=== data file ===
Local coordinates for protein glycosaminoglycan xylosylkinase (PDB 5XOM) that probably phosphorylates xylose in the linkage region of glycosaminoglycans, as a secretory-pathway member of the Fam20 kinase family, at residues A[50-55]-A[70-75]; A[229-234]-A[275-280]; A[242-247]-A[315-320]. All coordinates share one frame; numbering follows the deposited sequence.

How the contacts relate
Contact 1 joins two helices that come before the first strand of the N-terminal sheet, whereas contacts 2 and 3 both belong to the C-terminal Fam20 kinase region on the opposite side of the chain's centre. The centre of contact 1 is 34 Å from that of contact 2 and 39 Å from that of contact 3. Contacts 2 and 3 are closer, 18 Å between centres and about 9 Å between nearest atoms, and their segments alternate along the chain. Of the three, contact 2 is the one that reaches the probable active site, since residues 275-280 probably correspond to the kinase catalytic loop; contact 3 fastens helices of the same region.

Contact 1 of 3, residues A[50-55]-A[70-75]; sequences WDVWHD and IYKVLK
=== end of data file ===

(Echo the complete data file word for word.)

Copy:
Local coordinates for protein glycosaminoglycan xylosylkinase (PDB 5XOM) that probably phosphorylates xylose in the linkage region of glycosaminoglycans, as a secretory-pathway member of the Fam20 kinase family, at residues A[50-55]-A[70-75]; A[229-234]-A[275-280]; A[242-247]-A[315-320]. All coordinates share one frame; numbering follows the deposited sequence.

How the contacts relate
Contact 1 joins two helices that come before the first strand of the N-terminal sheet, whereas contacts 2 and 3 both belong to the C-terminal Fam20 kinase region on the opposite side of the chain's centre. The centre of contact 1 is 34 Å from that of contact 2 and 39 Å from that of contact 3. Contacts 2 and 3 are closer, 18 Å between centres and about 9 Å between nearest atoms, and their segments alternate along the chain. Of the three, contact 2 is the one that reaches the probable active site, since residues 275-280 probably correspond to the kinase catalytic loop; contact 3 fastens helices of the same region.

Contact 1 of 3, residues A[50-55]-A[70-75]; sequences WDVWHD and IYKVLK